11.53 Saturday 16th May. After the surgery comes a little bit of Hope.

Well, I’m back from going to the surgery of my newly elected (with an increased majority of 2,000) Conservative MP. Thank you to any of you who prayed for me or sent me positive thoughts.  I think it really helped.

I was really nervous. I was shown into a waiting room by a very polite man and had to fill out my name and address and why I was coming. My reason was impact of cuts on vulnerable, particularly carers, young carers and disabled.

Then my MP asked me to come into another room to talk to him.

I told my MP about how I was a carer for 5 years until last May and how hard it was, and how because my parents didn’t see me as a carer but just as a dutiful daughter, and because I had no idea my caring duties would last that long, that for 3 years I didn’t even get carers’ allowance and my husband and I, with four children to support, used up most of our savings making up the shortfall in our finances . I told him about how a charity funded by the Govt (I think)  identified me as a carer and helped me fill in the form to apply for carer’s allowance, which I got for 2 years before my Mum died, and a month or so after. I told him that even though I was educated the form was v hard emotionally for a carer to fill in and I could not have done it without the support of that service and he made a note. I told him how that same service was undercut by another provider who had obviously claimed they could support carers cheaper, and I had not seen them at all. He made lots of notes and I really felt that he was listening. I told him how hard emotionally it was to be a carer.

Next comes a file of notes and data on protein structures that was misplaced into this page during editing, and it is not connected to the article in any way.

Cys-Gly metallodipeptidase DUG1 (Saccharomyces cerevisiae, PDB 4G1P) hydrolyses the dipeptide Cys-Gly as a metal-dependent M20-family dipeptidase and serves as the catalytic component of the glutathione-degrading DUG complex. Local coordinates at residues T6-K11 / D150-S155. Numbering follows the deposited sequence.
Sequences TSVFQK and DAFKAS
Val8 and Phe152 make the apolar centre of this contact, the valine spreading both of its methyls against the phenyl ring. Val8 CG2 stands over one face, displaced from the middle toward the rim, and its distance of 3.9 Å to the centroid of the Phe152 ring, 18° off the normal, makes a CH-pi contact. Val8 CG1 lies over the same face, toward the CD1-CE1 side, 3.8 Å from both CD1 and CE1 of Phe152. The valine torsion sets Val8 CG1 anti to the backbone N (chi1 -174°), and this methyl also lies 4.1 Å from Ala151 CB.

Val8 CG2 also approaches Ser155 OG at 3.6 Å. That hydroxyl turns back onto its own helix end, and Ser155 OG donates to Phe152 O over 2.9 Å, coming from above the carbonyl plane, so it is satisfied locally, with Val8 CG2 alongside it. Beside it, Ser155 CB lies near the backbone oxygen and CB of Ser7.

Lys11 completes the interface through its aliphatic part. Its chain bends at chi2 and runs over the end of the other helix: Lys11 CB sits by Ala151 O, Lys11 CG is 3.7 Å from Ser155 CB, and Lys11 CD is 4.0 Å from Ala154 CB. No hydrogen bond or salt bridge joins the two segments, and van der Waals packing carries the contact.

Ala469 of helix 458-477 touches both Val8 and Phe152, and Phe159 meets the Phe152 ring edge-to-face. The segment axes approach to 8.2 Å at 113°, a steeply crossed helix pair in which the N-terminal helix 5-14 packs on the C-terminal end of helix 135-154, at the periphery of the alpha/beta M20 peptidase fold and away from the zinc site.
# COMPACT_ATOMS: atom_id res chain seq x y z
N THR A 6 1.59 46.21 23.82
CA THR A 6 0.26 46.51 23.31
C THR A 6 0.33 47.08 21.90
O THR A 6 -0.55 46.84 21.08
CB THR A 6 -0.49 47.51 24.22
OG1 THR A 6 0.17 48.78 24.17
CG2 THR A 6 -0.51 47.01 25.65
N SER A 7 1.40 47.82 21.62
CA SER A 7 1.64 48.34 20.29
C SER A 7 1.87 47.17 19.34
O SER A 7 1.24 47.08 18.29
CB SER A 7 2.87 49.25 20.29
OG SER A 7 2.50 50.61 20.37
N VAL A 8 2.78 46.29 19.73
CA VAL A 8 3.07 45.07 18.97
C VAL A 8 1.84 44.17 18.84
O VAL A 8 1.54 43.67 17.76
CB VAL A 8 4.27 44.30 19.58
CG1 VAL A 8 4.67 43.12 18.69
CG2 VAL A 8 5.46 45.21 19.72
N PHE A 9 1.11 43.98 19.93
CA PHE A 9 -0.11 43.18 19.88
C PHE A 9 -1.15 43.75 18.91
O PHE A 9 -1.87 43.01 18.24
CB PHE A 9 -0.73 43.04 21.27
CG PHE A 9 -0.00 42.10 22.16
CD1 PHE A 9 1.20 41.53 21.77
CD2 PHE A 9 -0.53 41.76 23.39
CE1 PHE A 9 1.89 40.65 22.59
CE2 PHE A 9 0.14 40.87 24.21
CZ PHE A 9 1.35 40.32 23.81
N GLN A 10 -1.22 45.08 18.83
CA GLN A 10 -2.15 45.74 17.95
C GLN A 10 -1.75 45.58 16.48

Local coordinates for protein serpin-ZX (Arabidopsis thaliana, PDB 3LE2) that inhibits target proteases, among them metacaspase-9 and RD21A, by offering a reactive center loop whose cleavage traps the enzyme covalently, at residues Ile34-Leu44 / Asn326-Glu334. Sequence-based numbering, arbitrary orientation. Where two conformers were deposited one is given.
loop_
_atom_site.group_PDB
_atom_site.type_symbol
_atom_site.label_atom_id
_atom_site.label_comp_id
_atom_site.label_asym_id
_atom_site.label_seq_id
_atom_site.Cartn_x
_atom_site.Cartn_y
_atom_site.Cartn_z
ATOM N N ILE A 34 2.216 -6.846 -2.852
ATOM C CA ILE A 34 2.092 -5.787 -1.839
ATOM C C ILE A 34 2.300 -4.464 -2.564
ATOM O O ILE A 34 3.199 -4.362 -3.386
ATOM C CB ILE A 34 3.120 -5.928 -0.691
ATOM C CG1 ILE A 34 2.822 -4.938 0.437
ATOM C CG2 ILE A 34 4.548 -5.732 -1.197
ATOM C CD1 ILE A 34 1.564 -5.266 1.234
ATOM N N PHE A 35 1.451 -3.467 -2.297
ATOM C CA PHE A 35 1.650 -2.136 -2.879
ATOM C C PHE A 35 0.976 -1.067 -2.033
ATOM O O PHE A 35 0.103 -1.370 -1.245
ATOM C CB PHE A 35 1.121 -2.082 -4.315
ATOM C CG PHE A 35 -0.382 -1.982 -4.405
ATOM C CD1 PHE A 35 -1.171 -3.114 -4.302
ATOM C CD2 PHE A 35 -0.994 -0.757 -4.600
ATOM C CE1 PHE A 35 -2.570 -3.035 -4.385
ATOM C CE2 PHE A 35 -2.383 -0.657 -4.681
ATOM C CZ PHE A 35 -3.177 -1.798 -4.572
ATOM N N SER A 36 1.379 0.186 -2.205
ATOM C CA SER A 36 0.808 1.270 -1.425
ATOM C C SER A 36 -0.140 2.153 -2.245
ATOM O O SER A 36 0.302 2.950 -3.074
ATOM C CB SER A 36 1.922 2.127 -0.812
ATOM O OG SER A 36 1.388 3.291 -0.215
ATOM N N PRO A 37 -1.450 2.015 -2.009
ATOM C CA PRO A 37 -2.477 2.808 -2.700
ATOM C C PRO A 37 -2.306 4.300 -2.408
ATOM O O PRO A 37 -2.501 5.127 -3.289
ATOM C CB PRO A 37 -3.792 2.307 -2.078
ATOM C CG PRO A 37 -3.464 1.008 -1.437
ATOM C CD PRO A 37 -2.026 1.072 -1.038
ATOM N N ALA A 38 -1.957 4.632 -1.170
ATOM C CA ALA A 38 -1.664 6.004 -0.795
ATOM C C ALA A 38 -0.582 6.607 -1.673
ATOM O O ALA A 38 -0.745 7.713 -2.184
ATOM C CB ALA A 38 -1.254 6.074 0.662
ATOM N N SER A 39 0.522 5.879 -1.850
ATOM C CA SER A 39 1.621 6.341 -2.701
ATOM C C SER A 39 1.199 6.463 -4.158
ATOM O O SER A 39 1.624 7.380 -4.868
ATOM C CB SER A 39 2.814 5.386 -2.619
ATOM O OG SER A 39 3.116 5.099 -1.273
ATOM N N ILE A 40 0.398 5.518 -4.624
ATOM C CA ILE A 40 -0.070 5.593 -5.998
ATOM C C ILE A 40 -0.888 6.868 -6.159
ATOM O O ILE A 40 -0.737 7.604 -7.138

He really, genuinely listened.

Then I told him about young carers. I told him there were young carers registered as young as 5. That in The Children’s Society photographic exhibition there was a picture of a girl who learnt to give insulin injections at the age of 3. I told him we don’t send children down mines or into mills or up chimneys any more and we shouldn’t have them doing this terribly hard job and that the nation certainly didn’t have the right to get children to help save money on social care.

I know we don’t agree about some things and we interpret things in a different way. I told him one of the reasons I couldn’t vote for him on May 7th was because of the cuts in the welfare budget and the way the Govt would not say where they were coming from, which was cruel. He said he is concerned about the debt he feels was inherited from the previous Labour Govt and the cost of public spending, for example. I said I’d prefer to spend more taxes. He feels Ian Duncan Smith has been v unfairly vilified and is a v responsible man who wants to empower people. He considers that it is  the poor who have been most adversely affected by immigration and the undercutting of wages etc, and he does have a point, although we didn’t have time to discuss the role of the free market and employers in this. I think it is good for me to hear different points of view. And it is notable that he told me the first person who came to his surgery to ask for help which he is going to try to give, was from Eastern Europe. I am sure he is going to help him or her. The elderly lady before me, who I overheard was having a hard time being hassled by some neighbours, seemed very relieved after seeing him.

But what I really appreciated was that he made notes about the registered 5 year old and he is going to a) Contact Jeremy Hunt to ask about what the Government is doing to support young carers and b) find out how young carers in our constituency are being supported and try to help them more himself. I said I felt that they shouldn’t be doing the job at all, and I also asked him to look up what The Children’s Society have found out about young carers. I do believe he genuinely is going to try to get involved.